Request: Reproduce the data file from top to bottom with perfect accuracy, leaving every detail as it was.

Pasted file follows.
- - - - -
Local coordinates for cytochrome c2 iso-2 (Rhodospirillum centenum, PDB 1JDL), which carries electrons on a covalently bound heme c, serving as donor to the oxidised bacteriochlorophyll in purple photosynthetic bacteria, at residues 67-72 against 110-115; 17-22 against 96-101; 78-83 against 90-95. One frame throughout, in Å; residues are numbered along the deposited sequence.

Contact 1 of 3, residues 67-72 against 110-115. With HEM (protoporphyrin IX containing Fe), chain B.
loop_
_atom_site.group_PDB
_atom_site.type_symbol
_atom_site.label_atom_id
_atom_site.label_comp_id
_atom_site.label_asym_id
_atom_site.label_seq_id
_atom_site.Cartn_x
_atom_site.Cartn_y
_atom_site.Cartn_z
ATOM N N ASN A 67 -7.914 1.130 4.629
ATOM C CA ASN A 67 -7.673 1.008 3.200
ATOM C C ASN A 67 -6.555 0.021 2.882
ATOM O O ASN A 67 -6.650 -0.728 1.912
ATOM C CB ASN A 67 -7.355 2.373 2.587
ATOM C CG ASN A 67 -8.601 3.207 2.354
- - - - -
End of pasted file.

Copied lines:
Local coordinates for cytochrome c2 iso-2 (Rhodospirillum centenum, PDB 1JDL), which carries electrons on a covalently bound heme c, serving as donor to the oxidised bacteriochlorophyll in purple photosynthetic bacteria, at residues 67-72 against 110-115; 17-22 against 96-101; 78-83 against 90-95. One frame throughout, in Å; residues are numbered along the deposited sequence.

Contact 1 of 3, residues 67-72 against 110-115. With HEM (protoporphyrin IX containing Fe), chain B.
loop_
_atom_site.group_PDB
_atom_site.type_symbol
_atom_site.label_atom_id
_atom_site.label_comp_id
_atom_site.label_asym_id
_atom_site.label_seq_id
_atom_site.Cartn_x
_atom_site.Cartn_y
_atom_site.Cartn_z
ATOM N N ASN A 67 -7.914 1.130 4.629
ATOM C CA ASN A 67 -7.673 1.008 3.200
ATOM C C ASN A 67 -6.555 0.021 2.882
ATOM O O ASN A 67 -6.650 -0.728 1.912
ATOM C CB ASN A 67 -7.355 2.373 2.587
ATOM C CG ASN A 67 -8.601 3.207 2.354